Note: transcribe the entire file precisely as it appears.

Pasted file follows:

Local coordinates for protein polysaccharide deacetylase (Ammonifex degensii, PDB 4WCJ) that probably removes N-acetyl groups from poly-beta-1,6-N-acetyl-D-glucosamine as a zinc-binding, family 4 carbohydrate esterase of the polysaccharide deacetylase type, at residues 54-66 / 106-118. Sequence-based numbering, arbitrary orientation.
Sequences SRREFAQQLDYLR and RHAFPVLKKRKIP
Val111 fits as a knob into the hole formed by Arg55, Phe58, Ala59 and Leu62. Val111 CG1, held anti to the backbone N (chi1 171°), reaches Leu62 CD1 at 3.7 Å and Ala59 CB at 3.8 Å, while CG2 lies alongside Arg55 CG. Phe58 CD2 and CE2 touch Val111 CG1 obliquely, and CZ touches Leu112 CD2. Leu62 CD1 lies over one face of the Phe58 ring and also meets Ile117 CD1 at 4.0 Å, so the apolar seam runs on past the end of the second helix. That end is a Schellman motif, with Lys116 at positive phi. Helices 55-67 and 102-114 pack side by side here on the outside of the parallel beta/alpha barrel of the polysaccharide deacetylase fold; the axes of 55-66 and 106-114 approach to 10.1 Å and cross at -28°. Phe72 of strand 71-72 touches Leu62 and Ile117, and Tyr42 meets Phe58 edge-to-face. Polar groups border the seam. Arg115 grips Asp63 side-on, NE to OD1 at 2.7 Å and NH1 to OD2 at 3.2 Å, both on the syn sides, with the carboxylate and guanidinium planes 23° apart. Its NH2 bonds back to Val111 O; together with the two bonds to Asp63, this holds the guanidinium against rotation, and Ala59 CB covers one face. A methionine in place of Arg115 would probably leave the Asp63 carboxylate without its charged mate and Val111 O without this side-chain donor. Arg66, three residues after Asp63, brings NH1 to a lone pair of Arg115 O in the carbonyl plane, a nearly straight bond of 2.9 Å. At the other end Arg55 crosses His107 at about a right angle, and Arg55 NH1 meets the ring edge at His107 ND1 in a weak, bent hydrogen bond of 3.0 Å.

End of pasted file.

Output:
Local coordinates for protein polysaccharide deacetylase (Ammonifex degensii, PDB 4WCJ) that probably removes N-acetyl groups from poly-beta-1,6-N-acetyl-D-glucosamine as a zinc-binding, family 4 carbohydrate esterase of the polysaccharide deacetylase type, at residues 54-66 / 106-118. Sequence-based numbering, arbitrary orientation.
Sequences SRREFAQQLDYLR and RHAFPVLKKRKIP
Val111 fits as a knob into the hole formed by Arg55, Phe58, Ala59 and Leu62. Val111 CG1, held anti to the backbone N (chi1 171°), reaches Leu62 CD1 at 3.7 Å and Ala59 CB at 3.8 Å, while CG2 lies alongside Arg55 CG. Phe58 CD2 and CE2 touch Val111 CG1 obliquely, and CZ touches Leu112 CD2. Leu62 CD1 lies over one face of the Phe58 ring and also meets Ile117 CD1 at 4.0 Å, so the apolar seam runs on past the end of the second helix. That end is a Schellman motif, with Lys116 at positive phi. Helices 55-67 and 102-114 pack side by side here on the outside of the parallel beta/alpha barrel of the polysaccharide deacetylase fold; the axes of 55-66 and 106-114 approach to 10.1 Å and cross at -28°. Phe72 of strand 71-72 touches Leu62 and Ile117, and Tyr42 meets Phe58 edge-to-face. Polar groups border the seam. Arg115 grips Asp63 side-on, NE to OD1 at 2.7 Å and NH1 to OD2 at 3.2 Å, both on the syn sides, with the carboxylate and guanidinium planes 23° apart. Its NH2 bonds back to Val111 O; together with the two bonds to Asp63, this holds the guanidinium against rotation, and Ala59 CB covers one face. A methionine in place of Arg115 would probably leave the Asp63 carboxylate without its charged mate and Val111 O without this side-chain donor. Arg66, three residues after Asp63, brings NH1 to a lone pair of Arg115 O in the carbonyl plane, a nearly straight bond of 2.9 Å. At the other end Arg55 crosses His107 at about a right angle, and Arg55 NH1 meets the ring edge at His107 ND1 in a weak, bent hydrogen bond of 3.0 Å.